To pintos, add chili powder and oregano—plus celery-liveche and onion, and the savory in the soaking water.. My cooking spoons are more nearly two than three teaspoonfuls in size, and i add one rounded spoonful of chili powder to 2/3 litre of dry beans [soaked up overnight to well over a litre]. However, chili powder varies in “heat” and you may have to do a bit of trial and error to find how much of the kind you have fits with your personal tastes. (As usual, err on the “light” side to start—put in less chili powder rather than more. You can add more later; you can’t subtract it once it dissolves.) I use home grown “Greek” oregano, which is stored as loosely crumbled rather than a fine powder, and add a bit more in loose volume, than of chili powder.
As the beans come to a boil, black beans tend to foam a good deal “worse” than pintos. Stirring the pot will help to work down the foam. This is something to watch and be ready for, when cooking any legumes from scratch.
For black beans, choose a pot that the soup fills about half way, two-thirds at the most, so there is some room for the foam as they approach boiling. When they start to boil, and you’ve reduced the heat to what keeps them simmering (boiling slowly and gently), the foam should disappear or reduce to a very thin layer at the top of the soup. Pintos can be cooked in a relatively smaller pot; but if in doubt, use the same size as for black beans and pea soup.
If you add salt to the pot before tasting, err on the “light” side, as with chili powder—put in less salt rather than more. You can add more later; you can’t subtract it once it dissolves into the soup.
As an estimate, these beans will take one to three hours to cook to a pleasant softness. As the beans begin to soften, take out a half spoonful, set it on the stove top to cool, and then taste. (I keep a jar lid or a tiny saucer near the back of the stove top as a “spoon rest”.) If it seems to you there should be more chili, celery-liveche, chive, or oregano, add more now; but if in doubt, don’t. Some seasonings seem to gain strength with time.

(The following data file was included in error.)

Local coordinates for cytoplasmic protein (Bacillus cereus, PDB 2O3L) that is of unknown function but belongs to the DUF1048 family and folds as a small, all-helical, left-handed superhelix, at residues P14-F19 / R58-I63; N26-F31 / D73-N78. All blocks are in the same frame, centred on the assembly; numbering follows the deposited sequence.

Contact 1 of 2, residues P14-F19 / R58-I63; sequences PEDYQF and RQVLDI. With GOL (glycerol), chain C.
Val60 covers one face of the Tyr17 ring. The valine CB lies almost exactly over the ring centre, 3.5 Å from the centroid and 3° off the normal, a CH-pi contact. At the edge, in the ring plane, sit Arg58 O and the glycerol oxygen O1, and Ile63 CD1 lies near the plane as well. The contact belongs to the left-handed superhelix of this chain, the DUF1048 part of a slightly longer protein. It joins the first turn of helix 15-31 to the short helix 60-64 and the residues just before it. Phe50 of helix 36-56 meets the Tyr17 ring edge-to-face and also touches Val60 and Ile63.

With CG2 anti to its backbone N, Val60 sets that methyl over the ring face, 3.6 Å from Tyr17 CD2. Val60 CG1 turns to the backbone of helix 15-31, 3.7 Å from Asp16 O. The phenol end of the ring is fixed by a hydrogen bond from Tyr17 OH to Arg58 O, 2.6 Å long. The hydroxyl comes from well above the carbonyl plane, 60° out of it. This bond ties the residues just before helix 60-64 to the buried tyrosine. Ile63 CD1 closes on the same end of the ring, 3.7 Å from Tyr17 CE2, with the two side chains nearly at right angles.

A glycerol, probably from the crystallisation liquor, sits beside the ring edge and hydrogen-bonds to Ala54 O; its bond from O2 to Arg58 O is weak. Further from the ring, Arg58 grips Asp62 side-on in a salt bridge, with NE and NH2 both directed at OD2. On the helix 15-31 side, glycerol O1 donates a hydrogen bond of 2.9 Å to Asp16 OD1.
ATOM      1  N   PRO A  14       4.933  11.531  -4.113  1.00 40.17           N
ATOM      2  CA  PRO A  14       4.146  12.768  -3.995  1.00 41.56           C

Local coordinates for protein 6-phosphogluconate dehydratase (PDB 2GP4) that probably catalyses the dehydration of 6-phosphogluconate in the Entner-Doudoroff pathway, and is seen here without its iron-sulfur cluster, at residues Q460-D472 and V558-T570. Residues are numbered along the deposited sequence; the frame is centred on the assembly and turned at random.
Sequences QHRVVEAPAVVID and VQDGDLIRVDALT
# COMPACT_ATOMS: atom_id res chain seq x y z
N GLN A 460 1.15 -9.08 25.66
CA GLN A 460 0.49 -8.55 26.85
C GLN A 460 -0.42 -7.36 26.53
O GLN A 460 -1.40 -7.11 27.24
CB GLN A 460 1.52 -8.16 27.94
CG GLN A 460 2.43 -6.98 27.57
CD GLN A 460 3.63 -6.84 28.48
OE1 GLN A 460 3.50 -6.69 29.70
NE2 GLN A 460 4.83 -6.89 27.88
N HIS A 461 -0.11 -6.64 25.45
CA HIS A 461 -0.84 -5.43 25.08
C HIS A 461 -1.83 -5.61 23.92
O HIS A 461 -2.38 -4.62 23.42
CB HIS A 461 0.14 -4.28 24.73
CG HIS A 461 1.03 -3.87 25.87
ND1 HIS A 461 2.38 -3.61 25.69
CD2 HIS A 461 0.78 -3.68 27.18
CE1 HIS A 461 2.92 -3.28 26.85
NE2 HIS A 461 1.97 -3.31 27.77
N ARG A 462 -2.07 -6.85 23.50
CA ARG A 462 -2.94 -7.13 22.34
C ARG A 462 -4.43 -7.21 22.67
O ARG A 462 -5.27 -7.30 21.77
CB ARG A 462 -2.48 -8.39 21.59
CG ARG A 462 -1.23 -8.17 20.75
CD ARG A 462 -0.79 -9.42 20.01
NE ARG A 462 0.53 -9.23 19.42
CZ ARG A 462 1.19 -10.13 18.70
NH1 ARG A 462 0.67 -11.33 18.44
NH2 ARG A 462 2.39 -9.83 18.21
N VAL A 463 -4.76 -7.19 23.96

Beans, like pea soup, are economical protein balancers for bread or boiled grain, hearty enough to satisfy, warming and comforting in cold weather. They should be regulars in a frugal and especially in a semi-vegetarian diet. Black and pinto beans can even be mixed with plain boiled rice or barley, and will give the grain enough flavour to make a decent tasting dish. (I don’t recommend mixing pea soup or white beans with plain boiled grain, though.)
I tend to enjoy both black and pinto beans more, eaten cold, than i do pea soup.
* Romano beans are fairly similar to pintos. Until recently, pintos were the least expensive of the retail beans in this area, and i cooked them quite often because they taste so good with chili and oregano. Then Wal-Mart raised their price by well over 50%, and i haven’t cooked them as often; i like black beans at least as well and they now cost slightly less in this area, where before they cost 50% more. If pintos are the low-cost beans where you are, i do recommend them.
I don’t cook white beans often; because as i’ve written a few times before, i prefer robust flavours. If they’re inexpensive where you are, or you especially like them, i recommend some kind of meat to flavour them: Bacon, ham or a light-tasting sausage like “hot dogs”. (If you abstain from red meat or from pork, you can get “chicken wieners/frankfurters” to flavour your white beans…or you can use those smoked soybeans.) Frying the onions in bacon fat might be enough; and as with all dry legumes, i recommend savory in the soaking broth and celery or liveche.
There is also the molasses [and i don’t know what else] technique which has made Boston famous: White beans baked with molasses and [??] eaten Saturday night and Sunday morning … and then they went to church [ahem].